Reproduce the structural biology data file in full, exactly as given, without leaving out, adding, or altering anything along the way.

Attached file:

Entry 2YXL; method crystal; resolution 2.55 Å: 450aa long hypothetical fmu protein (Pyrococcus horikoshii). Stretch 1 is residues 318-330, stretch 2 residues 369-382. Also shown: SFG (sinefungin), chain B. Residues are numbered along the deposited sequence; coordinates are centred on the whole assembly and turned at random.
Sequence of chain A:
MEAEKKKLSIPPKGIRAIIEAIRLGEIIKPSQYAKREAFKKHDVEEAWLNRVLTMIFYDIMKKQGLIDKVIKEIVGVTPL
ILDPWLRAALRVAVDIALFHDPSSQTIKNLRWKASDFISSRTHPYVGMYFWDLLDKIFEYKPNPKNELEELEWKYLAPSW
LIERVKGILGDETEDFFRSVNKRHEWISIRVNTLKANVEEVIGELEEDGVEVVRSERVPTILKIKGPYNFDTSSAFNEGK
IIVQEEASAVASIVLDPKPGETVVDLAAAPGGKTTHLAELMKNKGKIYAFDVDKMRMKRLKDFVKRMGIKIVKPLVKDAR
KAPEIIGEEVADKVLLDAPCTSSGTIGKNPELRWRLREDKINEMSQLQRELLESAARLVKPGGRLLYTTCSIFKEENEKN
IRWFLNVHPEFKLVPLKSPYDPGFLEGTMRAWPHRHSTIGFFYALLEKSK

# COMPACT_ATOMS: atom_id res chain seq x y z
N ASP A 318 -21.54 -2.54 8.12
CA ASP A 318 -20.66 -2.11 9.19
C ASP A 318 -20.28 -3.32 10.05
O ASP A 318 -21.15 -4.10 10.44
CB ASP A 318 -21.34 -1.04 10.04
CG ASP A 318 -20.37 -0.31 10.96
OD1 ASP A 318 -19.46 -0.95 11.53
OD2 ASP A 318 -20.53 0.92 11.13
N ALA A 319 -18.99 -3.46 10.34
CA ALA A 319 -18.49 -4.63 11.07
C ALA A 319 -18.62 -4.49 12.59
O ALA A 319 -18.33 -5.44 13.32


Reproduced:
Entry 2YXL; method crystal; resolution 2.55 Å: 450aa long hypothetical fmu protein (Pyrococcus horikoshii). Stretch 1 is residues 318-330, stretch 2 residues 369-382. Also shown: SFG (sinefungin), chain B. Residues are numbered along the deposited sequence; coordinates are centred on the whole assembly and turned at random.
Sequence of chain A:
MEAEKKKLSIPPKGIRAIIEAIRLGEIIKPSQYAKREAFKKHDVEEAWLNRVLTMIFYDIMKKQGLIDKVIKEIVGVTPL
ILDPWLRAALRVAVDIALFHDPSSQTIKNLRWKASDFISSRTHPYVGMYFWDLLDKIFEYKPNPKNELEELEWKYLAPSW
LIERVKGILGDETEDFFRSVNKRHEWISIRVNTLKANVEEVIGELEEDGVEVVRSERVPTILKIKGPYNFDTSSAFNEGK
IIVQEEASAVASIVLDPKPGETVVDLAAAPGGKTTHLAELMKNKGKIYAFDVDKMRMKRLKDFVKRMGIKIVKPLVKDAR
KAPEIIGEEVADKVLLDAPCTSSGTIGKNPELRWRLREDKINEMSQLQRELLESAARLVKPGGRLLYTTCSIFKEENEKN
IRWFLNVHPEFKLVPLKSPYDPGFLEGTMRAWPHRHSTIGFFYALLEKSK

# COMPACT_ATOMS: atom_id res chain seq x y z
N ASP A 318 -21.54 -2.54 8.12
CA ASP A 318 -20.66 -2.11 9.19
C ASP A 318 -20.28 -3.32 10.05
O ASP A 318 -21.15 -4.10 10.44
CB ASP A 318 -21.34 -1.04 10.04
CG ASP A 318 -20.37 -0.31 10.96
OD1 ASP A 318 -19.46 -0.95 11.53
OD2 ASP A 318 -20.53 0.92 11.13
N ALA A 319 -18.99 -3.46 10.34
CA ALA A 319 -18.49 -4.63 11.07
C ALA A 319 -18.62 -4.49 12.59
O ALA A 319 -18.33 -5.44 13.32